How many millionaires do you know? The answer to this probably depends on your occupation, location, and whether or not you have your own reality show. But as explained in an earlier post, there are quite a few millionaires in the U.S. -- there will be 10.5 million in 2011 according to the Deloitte Center for Financial Services. That might not sound like too many, but this number is expressed in households, not individuals. And there are only about 118 million households in the U.S. So really, a fairly large -- if not surprisingly large -- portion of U.S. households belong to the millionaire club.
In 2011, using the Deloitte estimate, around 9% of all U.S. households will be millionaires, if you estimate that households will grow this year at approximately the same rate they did in 2009 and 2010. Using millionaire estimates from the recent Deloitte report and the number of households according to the Census Bureau, here's how that percentage has changed over the past decade:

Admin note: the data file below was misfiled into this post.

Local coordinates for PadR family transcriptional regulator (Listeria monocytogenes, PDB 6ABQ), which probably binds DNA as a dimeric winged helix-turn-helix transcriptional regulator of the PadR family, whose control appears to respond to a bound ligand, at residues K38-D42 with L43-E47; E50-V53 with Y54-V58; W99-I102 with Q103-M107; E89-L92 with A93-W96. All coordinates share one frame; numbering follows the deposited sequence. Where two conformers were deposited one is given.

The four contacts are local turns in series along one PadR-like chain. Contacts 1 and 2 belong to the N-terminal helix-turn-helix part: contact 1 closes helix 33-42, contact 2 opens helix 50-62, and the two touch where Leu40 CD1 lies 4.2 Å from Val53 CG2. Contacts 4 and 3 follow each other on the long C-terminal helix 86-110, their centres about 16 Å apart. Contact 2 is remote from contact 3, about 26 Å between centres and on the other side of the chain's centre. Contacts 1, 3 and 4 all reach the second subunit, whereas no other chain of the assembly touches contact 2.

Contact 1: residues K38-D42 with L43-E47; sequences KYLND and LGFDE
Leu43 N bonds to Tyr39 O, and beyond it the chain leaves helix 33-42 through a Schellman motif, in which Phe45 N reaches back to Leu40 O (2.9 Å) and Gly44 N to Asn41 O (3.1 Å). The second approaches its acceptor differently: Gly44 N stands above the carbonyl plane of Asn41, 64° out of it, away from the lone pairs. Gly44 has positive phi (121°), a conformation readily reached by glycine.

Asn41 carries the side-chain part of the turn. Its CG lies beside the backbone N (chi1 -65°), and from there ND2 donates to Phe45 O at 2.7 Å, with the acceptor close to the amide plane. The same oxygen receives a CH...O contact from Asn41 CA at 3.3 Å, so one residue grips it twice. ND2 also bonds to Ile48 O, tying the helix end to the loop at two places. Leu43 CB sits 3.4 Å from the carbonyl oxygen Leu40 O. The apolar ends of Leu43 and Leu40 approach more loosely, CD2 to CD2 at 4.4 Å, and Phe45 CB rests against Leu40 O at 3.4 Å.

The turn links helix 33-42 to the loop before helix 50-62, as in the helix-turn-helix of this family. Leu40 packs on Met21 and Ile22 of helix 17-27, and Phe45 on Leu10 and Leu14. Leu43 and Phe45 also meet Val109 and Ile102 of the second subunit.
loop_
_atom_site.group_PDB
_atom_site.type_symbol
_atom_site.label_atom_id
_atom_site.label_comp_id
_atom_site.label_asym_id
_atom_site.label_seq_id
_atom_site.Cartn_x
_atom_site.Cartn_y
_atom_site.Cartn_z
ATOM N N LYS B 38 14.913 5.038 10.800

You can see that millionaires were particularly plentiful when the housing bubble was fully inflated. A lot of wealth was lost when the real estate and the stock markets both crashed. The economy's 2008 collapse cut the percentage of millionaires in the U.S. by more than 3%. But the millionaires are rising again. Since that plummet, the percentage has risen about by 1.2%.